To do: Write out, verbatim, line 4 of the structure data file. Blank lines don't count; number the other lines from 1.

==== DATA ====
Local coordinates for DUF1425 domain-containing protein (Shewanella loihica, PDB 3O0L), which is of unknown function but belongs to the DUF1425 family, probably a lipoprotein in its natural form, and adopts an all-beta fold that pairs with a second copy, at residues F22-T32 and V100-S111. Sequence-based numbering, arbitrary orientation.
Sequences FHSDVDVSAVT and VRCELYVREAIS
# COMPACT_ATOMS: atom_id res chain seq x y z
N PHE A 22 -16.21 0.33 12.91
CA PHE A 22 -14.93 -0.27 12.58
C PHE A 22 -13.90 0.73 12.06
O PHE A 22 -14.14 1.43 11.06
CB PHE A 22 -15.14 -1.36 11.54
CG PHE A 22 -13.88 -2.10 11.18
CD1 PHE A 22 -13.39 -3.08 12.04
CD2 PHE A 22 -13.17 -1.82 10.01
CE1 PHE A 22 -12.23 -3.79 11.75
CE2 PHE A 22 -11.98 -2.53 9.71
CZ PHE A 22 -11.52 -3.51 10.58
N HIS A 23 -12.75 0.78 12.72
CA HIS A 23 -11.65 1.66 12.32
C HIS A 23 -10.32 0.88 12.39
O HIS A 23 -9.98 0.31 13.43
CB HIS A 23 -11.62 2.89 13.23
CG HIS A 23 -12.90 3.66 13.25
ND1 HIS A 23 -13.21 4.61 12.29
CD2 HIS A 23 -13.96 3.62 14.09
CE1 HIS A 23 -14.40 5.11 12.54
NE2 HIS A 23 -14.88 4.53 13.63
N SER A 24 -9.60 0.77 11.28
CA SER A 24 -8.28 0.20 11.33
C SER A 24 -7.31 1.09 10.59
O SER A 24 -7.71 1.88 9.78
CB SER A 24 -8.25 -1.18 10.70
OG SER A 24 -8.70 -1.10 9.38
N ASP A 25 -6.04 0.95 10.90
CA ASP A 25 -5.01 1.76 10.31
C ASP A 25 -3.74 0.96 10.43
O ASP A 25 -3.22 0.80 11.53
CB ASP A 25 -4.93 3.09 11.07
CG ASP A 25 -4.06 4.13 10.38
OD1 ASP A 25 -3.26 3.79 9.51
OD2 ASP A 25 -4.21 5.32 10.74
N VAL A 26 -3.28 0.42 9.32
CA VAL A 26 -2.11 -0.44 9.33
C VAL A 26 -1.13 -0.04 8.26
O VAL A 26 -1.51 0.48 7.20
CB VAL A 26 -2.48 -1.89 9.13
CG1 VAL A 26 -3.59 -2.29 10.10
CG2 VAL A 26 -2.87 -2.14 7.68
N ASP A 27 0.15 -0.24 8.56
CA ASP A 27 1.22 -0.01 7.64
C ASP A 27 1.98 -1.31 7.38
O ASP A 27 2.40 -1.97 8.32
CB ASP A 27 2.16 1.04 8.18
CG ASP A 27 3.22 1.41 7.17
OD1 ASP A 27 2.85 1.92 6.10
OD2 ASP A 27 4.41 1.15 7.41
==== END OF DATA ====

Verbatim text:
N PHE A 22 -16.21 0.33 12.91